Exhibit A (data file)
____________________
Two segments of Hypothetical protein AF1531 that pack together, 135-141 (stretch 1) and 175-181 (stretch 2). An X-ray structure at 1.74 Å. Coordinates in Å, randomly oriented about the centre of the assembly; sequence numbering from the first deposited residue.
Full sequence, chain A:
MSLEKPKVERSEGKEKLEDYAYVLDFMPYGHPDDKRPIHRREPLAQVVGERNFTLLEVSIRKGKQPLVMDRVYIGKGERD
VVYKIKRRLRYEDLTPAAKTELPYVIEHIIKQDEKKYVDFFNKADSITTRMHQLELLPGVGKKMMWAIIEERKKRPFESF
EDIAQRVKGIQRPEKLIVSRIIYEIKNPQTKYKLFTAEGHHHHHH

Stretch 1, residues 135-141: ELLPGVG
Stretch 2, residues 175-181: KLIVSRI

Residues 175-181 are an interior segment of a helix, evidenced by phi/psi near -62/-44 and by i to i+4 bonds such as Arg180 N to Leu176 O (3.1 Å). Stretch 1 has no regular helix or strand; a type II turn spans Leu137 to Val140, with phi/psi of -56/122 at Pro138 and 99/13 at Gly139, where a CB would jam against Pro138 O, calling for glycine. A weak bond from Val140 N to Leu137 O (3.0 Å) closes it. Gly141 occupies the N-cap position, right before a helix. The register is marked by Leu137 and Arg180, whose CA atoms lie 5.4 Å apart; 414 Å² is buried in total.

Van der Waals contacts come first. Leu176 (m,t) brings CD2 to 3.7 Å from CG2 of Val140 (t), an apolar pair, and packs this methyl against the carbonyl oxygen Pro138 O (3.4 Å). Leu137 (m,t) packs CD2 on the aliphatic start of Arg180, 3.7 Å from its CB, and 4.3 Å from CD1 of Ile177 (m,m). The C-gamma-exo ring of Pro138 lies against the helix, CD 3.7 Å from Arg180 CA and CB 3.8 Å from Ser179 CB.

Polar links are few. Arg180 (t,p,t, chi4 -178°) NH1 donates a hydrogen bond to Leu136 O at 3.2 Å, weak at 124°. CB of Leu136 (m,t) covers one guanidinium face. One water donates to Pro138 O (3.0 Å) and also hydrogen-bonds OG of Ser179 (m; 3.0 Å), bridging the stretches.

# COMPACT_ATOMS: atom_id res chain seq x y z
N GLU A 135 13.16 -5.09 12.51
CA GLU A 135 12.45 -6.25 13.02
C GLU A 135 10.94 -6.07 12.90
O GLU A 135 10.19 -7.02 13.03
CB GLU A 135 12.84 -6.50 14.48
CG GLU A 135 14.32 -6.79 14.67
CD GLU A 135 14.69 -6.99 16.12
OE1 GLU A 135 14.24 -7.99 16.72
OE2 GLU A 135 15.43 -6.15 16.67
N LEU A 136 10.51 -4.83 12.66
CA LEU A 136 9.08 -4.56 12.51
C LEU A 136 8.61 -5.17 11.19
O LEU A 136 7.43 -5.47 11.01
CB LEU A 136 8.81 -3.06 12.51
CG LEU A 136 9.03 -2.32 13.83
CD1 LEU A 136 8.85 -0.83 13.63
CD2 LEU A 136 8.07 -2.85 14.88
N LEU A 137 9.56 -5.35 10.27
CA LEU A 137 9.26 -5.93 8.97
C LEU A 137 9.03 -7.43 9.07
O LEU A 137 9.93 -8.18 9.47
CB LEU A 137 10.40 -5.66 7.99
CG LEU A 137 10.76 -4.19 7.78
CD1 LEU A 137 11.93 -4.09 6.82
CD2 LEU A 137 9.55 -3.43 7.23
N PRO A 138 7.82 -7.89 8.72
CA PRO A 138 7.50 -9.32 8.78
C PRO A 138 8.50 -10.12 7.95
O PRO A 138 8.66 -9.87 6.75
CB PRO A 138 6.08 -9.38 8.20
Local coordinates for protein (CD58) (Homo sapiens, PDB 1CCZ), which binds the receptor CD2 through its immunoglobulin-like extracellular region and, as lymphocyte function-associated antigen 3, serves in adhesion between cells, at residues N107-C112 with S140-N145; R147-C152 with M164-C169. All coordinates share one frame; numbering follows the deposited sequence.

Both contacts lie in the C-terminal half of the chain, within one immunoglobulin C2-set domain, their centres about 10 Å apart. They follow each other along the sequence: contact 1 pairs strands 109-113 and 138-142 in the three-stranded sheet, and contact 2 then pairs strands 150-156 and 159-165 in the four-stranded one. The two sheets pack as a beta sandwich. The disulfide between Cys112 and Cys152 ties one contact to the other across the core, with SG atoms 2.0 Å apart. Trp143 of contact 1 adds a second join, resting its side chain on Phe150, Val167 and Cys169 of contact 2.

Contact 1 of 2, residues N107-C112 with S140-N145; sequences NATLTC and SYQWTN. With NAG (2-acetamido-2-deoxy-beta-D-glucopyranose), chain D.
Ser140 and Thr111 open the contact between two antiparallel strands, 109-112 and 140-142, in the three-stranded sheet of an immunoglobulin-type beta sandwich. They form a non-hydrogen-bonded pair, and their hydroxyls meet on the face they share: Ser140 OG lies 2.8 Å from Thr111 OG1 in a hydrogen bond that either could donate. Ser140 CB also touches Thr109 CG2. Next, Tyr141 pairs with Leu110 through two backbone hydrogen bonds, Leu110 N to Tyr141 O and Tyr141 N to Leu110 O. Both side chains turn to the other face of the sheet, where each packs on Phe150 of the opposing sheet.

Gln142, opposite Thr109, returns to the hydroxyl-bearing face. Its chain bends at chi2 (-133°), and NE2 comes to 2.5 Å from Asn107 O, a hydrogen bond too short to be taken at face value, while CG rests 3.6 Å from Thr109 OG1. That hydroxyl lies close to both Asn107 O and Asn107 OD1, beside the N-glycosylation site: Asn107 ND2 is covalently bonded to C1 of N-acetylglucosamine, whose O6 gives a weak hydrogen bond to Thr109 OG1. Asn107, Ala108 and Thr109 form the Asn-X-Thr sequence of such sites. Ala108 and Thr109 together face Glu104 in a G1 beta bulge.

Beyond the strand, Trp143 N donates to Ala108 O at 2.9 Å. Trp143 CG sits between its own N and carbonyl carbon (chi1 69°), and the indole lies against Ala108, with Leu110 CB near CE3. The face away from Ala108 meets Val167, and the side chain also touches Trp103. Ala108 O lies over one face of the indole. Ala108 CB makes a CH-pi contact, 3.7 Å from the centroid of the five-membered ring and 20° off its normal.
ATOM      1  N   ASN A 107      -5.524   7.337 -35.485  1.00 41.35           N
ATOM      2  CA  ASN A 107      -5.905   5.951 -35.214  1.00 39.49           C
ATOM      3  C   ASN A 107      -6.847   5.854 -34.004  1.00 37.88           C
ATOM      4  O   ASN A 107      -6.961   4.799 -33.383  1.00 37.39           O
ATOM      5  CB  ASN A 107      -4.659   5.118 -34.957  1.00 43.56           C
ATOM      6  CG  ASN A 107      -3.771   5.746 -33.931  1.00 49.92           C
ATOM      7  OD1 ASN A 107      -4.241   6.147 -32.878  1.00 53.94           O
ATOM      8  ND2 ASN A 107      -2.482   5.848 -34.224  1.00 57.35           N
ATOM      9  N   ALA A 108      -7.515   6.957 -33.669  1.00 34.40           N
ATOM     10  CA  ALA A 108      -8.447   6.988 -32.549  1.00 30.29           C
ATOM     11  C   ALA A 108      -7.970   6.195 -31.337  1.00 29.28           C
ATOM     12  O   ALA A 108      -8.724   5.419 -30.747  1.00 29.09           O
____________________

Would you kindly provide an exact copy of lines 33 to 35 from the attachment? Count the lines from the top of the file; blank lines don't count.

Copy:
CB LEU A 137 10.40 -5.66 7.99
CG LEU A 137 10.76 -4.19 7.78
CD1 LEU A 137 11.93 -4.09 6.82